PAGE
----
Return on Talent for tech companies
Could Musk lay-off 75% of Twitter?
This week I’ll be discussing the efficiency of spend on the talent of some of the large tech companies, in light of the news that Elon Musk intends to lay off up to 75% of the Twitter employee base if he goes through with his acquisition of Twitter.
There have been a lot of jokes about how badly Twitter has been run in the past, with its extremely large employee base relative to product innovation being pointed to as the major reason. But just how bad is it?
Measuring Operational Efficiency
One way to measure the “return on talent” or operational efficiency at these companies is to look at a few measures such as:
Revenue per employee
Gross profit per employee
Number of users/customers per employee, where applicable
These give us a sense of how much “leverage” a company is getting on its talent.
I pulled the data for the large tech companies and some of the closest comparables to Twitter, and as we can see here, Twitter doesn’t fare too well.
A few observations:
The most successful of these companies tend to be in and around ~$1M in gross profit per employee, and over $1.5M in revenue per employee. Twitter is at less than half of that!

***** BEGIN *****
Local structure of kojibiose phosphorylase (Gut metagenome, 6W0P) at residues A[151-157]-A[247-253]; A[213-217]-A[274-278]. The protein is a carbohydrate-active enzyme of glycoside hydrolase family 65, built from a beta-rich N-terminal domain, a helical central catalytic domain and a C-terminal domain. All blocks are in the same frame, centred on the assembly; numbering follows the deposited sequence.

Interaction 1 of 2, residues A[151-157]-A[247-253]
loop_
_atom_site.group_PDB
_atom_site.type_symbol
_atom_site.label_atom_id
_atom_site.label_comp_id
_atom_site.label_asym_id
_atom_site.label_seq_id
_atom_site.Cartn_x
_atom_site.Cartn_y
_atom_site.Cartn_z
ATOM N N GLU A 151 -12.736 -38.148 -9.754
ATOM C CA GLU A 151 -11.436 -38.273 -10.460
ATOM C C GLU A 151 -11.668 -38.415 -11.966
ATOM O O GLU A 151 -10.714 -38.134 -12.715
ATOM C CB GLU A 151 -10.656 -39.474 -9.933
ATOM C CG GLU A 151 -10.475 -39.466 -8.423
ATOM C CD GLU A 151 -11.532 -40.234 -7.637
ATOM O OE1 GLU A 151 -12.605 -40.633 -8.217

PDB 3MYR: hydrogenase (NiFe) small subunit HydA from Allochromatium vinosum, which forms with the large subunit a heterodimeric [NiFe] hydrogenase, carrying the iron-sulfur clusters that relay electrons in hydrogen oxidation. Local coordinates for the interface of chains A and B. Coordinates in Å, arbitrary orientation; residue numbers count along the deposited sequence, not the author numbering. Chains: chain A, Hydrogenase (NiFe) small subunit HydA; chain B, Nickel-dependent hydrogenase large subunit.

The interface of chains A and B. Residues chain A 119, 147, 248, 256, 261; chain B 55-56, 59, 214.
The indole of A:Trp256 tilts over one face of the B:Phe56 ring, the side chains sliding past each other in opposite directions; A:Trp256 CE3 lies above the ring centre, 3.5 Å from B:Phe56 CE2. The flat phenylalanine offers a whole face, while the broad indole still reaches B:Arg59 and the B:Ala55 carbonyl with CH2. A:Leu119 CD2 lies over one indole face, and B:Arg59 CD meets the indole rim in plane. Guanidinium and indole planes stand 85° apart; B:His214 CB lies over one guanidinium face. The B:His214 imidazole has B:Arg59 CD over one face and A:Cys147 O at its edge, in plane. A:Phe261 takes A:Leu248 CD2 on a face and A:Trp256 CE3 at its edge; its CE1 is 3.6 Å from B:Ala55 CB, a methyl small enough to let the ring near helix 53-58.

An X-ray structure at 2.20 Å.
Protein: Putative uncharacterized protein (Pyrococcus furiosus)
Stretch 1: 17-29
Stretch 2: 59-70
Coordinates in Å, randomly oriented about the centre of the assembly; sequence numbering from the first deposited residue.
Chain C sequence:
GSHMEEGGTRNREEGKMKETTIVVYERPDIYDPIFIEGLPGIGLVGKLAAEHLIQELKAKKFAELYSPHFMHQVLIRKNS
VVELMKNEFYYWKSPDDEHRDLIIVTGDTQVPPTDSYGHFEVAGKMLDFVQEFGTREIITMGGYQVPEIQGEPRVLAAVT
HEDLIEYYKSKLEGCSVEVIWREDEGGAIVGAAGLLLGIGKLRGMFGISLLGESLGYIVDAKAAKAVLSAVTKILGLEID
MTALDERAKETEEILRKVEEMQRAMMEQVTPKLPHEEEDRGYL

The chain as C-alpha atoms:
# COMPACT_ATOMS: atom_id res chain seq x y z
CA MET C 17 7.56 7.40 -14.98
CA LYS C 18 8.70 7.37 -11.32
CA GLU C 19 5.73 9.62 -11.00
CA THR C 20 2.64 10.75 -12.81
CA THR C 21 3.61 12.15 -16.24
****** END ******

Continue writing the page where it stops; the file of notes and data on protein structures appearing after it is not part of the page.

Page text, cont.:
Twitter fares the worst, both in terms of revenue per employee and the number of DAUs per employee. In fact, it needs almost twice as many people per DAU as Snap does! Similarly, FB, where each user on average likely uses 2-3 of their 4 main products still needs fewer employees per DAU, and not to mention the multiple thousands of employees working on things like the Metaverse.
Note, I didn’t include Amazon in this analysis since it was difficult to get data on their FTE numbers and it might not make for a reasonable comparison given the difference in its business model.
But what about improving efficiency over time?
Another thing to consider is the idea of improving leverage over time. As a company grows, not all costs need to grow proportionately. The same is true typically of the employee base and the associated costs. While some do scale linearly with revenue, other aspects scale much more slowly.
So another thing to consider is that is a company improving its “return on talent” over time?
Tesla is one example of a company that has been showing good leverage over time on its talent as evidenced in the chart below:
So what happens when we compare the change in revenue per employee over time for a set of these companies? The graph is shown below.
A few observations:
Twitter is the only company where the revenue per employee has actually decreased since 2017 (by -13%). All the other companies have increased their efficiency or output per employee. When you add that to the fact that it has one of the lowest revenue per employee numbers, that is quite concerning.
Meta is the other company that hasn’t meaningfully increased revenue per employee. Their revenue per employee is up just a total of 3% over 4 years, although they had a much higher number to begin with.